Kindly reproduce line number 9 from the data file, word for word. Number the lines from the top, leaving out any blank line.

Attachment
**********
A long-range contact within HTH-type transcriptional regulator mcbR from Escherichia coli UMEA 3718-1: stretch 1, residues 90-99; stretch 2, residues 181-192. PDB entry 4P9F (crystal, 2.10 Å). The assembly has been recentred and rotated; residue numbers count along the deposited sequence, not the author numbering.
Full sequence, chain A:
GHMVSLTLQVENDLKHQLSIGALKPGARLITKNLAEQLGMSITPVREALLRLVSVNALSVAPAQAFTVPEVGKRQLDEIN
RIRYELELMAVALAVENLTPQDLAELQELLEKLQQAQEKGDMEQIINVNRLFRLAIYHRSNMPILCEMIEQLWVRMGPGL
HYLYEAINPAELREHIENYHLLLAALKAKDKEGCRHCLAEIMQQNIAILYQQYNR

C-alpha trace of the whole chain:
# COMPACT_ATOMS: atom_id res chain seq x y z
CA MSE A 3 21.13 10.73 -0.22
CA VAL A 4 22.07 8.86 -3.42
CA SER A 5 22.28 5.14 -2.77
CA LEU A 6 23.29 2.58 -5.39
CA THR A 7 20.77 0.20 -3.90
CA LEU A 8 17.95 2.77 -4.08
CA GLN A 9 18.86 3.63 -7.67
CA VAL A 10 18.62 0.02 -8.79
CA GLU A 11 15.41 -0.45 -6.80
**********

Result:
CA VAL A 4 22.07 8.86 -3.42